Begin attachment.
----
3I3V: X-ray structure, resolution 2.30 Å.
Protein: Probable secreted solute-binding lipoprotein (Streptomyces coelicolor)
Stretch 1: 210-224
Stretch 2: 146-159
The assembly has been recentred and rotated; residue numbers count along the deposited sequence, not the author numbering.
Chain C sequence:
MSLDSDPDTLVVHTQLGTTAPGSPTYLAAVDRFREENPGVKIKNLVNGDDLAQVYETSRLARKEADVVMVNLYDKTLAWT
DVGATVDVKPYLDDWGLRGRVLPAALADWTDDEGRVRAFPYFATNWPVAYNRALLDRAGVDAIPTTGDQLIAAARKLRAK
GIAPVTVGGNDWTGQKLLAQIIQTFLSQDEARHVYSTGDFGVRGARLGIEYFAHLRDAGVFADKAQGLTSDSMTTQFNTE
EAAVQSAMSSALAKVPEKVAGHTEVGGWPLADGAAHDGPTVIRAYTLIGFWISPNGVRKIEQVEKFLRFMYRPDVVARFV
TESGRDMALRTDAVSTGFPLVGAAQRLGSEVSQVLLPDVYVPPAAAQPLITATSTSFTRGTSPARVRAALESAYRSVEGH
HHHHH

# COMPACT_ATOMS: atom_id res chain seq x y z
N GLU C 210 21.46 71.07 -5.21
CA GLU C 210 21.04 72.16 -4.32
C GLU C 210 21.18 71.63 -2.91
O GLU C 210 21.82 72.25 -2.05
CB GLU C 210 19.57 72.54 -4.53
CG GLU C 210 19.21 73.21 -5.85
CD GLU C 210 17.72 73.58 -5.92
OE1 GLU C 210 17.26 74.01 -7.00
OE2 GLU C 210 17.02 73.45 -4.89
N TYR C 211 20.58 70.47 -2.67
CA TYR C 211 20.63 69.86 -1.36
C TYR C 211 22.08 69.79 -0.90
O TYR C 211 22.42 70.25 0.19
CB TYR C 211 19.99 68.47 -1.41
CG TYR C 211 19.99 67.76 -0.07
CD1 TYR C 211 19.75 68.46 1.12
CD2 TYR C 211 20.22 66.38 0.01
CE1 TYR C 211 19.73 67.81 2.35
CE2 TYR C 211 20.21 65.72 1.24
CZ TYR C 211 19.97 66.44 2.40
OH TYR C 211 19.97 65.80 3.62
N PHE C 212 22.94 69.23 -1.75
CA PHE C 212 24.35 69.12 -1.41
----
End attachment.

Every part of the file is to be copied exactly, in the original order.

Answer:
3I3V: X-ray structure, resolution 2.30 Å.
Protein: Probable secreted solute-binding lipoprotein (Streptomyces coelicolor)
Stretch 1: 210-224
Stretch 2: 146-159
The assembly has been recentred and rotated; residue numbers count along the deposited sequence, not the author numbering.
Chain C sequence:
MSLDSDPDTLVVHTQLGTTAPGSPTYLAAVDRFREENPGVKIKNLVNGDDLAQVYETSRLARKEADVVMVNLYDKTLAWT
DVGATVDVKPYLDDWGLRGRVLPAALADWTDDEGRVRAFPYFATNWPVAYNRALLDRAGVDAIPTTGDQLIAAARKLRAK
GIAPVTVGGNDWTGQKLLAQIIQTFLSQDEARHVYSTGDFGVRGARLGIEYFAHLRDAGVFADKAQGLTSDSMTTQFNTE
EAAVQSAMSSALAKVPEKVAGHTEVGGWPLADGAAHDGPTVIRAYTLIGFWISPNGVRKIEQVEKFLRFMYRPDVVARFV
TESGRDMALRTDAVSTGFPLVGAAQRLGSEVSQVLLPDVYVPPAAAQPLITATSTSFTRGTSPARVRAALESAYRSVEGH
HHHHH

# COMPACT_ATOMS: atom_id res chain seq x y z
N GLU C 210 21.46 71.07 -5.21
CA GLU C 210 21.04 72.16 -4.32
C GLU C 210 21.18 71.63 -2.91
O GLU C 210 21.82 72.25 -2.05
CB GLU C 210 19.57 72.54 -4.53
CG GLU C 210 19.21 73.21 -5.85
CD GLU C 210 17.72 73.58 -5.92
OE1 GLU C 210 17.26 74.01 -7.00
OE2 GLU C 210 17.02 73.45 -4.89
N TYR C 211 20.58 70.47 -2.67
CA TYR C 211 20.63 69.86 -1.36
C TYR C 211 22.08 69.79 -0.90
O TYR C 211 22.42 70.25 0.19
CB TYR C 211 19.99 68.47 -1.41
CG TYR C 211 19.99 67.76 -0.07
CD1 TYR C 211 19.75 68.46 1.12
CD2 TYR C 211 20.22 66.38 0.01
CE1 TYR C 211 19.73 67.81 2.35
CE2 TYR C 211 20.21 65.72 1.24
CZ TYR C 211 19.97 66.44 2.40
OH TYR C 211 19.97 65.80 3.62
N PHE C 212 22.94 69.23 -1.75
CA PHE C 212 24.35 69.12 -1.41